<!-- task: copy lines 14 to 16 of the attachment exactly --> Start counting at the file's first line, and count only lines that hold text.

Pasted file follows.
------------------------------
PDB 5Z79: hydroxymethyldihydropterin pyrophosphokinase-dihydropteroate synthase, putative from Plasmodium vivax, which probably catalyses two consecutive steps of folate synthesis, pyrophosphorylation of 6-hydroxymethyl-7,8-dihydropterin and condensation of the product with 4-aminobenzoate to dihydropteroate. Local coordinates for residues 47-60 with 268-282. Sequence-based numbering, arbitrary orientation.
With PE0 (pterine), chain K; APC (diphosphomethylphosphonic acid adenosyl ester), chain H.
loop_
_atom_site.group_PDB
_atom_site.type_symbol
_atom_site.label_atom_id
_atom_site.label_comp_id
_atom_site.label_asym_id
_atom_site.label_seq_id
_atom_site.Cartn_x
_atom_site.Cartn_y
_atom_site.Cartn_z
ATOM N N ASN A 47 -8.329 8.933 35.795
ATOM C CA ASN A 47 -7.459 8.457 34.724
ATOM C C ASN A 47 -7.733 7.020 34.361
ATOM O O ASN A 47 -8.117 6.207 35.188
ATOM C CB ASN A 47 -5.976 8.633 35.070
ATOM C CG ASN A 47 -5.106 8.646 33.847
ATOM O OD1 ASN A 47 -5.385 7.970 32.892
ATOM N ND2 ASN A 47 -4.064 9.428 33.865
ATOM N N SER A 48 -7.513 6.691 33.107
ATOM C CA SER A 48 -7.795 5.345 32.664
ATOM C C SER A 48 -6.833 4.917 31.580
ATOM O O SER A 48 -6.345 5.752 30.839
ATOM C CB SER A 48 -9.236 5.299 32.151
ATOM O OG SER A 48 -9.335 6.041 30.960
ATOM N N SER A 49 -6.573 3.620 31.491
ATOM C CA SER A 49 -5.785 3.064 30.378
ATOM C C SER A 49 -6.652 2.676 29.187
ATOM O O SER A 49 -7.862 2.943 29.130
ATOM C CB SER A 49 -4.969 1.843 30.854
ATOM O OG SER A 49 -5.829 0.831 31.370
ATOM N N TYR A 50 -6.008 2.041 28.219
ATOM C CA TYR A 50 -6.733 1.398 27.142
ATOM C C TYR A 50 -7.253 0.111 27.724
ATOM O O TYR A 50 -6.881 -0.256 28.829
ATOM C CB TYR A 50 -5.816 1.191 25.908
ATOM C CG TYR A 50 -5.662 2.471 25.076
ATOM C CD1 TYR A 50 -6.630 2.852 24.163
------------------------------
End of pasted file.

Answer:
ATOM C CA ASN A 47 -7.459 8.457 34.724
ATOM C C ASN A 47 -7.733 7.020 34.361
ATOM O O ASN A 47 -8.117 6.207 35.188